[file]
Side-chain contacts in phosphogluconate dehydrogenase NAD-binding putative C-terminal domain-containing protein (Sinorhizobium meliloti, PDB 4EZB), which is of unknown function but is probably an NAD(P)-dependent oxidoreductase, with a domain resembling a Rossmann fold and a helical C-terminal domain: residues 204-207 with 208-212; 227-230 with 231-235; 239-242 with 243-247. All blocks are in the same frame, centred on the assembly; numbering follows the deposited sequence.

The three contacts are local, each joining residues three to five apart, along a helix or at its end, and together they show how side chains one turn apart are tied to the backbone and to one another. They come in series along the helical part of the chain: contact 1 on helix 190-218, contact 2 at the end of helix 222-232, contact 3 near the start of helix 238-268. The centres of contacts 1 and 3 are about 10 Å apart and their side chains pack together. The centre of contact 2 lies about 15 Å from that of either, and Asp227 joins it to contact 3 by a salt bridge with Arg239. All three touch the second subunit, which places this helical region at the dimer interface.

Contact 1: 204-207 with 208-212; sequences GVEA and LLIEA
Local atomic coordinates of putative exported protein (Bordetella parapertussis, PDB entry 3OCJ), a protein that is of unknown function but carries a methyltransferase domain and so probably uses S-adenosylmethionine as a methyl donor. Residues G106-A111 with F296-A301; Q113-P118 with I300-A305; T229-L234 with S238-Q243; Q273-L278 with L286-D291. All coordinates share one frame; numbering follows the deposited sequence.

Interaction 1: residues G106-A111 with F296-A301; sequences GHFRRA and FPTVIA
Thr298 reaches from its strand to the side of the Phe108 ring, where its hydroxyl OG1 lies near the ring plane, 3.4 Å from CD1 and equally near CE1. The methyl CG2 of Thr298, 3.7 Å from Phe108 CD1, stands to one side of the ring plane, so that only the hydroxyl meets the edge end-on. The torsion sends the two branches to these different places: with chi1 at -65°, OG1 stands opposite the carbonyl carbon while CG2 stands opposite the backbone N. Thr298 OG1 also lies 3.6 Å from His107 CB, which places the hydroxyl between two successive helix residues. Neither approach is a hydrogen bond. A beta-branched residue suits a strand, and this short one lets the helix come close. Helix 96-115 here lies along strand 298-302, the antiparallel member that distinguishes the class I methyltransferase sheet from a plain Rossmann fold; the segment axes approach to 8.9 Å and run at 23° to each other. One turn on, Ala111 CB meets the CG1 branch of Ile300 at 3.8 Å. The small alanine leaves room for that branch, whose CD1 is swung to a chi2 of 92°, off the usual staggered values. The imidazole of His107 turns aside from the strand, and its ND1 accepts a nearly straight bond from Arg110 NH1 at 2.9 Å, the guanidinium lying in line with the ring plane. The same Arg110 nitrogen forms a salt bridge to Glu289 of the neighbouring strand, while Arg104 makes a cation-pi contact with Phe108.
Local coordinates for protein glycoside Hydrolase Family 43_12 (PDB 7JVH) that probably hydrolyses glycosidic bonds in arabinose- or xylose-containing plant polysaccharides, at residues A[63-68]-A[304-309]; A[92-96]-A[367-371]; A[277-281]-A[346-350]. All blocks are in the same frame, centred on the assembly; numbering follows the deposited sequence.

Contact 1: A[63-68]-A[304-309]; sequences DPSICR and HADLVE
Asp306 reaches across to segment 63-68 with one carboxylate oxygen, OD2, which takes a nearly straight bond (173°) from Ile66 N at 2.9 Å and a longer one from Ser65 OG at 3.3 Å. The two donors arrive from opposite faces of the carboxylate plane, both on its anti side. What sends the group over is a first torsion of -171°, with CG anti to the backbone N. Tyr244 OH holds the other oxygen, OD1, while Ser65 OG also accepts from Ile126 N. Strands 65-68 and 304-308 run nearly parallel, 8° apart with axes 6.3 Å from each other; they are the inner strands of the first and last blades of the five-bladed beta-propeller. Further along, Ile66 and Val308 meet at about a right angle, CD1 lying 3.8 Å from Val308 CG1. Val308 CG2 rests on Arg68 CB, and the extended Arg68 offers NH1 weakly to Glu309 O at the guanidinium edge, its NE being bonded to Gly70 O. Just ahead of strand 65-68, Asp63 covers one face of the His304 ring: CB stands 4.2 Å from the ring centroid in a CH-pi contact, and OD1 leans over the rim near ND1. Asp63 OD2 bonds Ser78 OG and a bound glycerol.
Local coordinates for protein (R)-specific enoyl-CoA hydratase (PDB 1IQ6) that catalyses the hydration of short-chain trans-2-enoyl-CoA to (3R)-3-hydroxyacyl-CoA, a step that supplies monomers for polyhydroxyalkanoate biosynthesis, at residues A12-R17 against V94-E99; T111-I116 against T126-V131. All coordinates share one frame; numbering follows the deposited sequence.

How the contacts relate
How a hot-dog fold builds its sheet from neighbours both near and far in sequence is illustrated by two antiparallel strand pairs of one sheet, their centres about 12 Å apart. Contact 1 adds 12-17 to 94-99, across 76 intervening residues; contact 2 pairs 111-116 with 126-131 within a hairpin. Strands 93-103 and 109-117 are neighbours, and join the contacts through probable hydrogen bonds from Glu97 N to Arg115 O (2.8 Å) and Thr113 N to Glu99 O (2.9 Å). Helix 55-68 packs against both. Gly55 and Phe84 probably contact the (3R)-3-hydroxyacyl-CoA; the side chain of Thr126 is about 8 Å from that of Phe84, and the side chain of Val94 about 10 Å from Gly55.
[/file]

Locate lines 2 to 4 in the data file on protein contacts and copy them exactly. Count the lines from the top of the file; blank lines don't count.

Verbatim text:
The three contacts are local, each joining residues three to five apart, along a helix or at its end, and together they show how side chains one turn apart are tied to the backbone and to one another. They come in series along the helical part of the chain: contact 1 on helix 190-218, contact 2 at the end of helix 222-232, contact 3 near the start of helix 238-268. The centres of contacts 1 and 3 are about 10 Å apart and their side chains pack together. The centre of contact 2 lies about 15 Å from that of either, and Asp227 joins it to contact 3 by a salt bridge with Arg239. All three touch the second subunit, which places this helical region at the dimer interface.

Contact 1: 204-207 with 208-212; sequences GVEA and LLIEA
Local atomic coordinates of putative exported protein (Bordetella parapertussis, PDB entry 3OCJ), a protein that is of unknown function but carries a methyltransferase domain and so probably uses S-adenosylmethionine as a methyl donor. Residues G106-A111 with F296-A301; Q113-P118 with I300-A305; T229-L234 with S238-Q243; Q273-L278 with L286-D291. All coordinates share one frame; numbering follows the deposited sequence.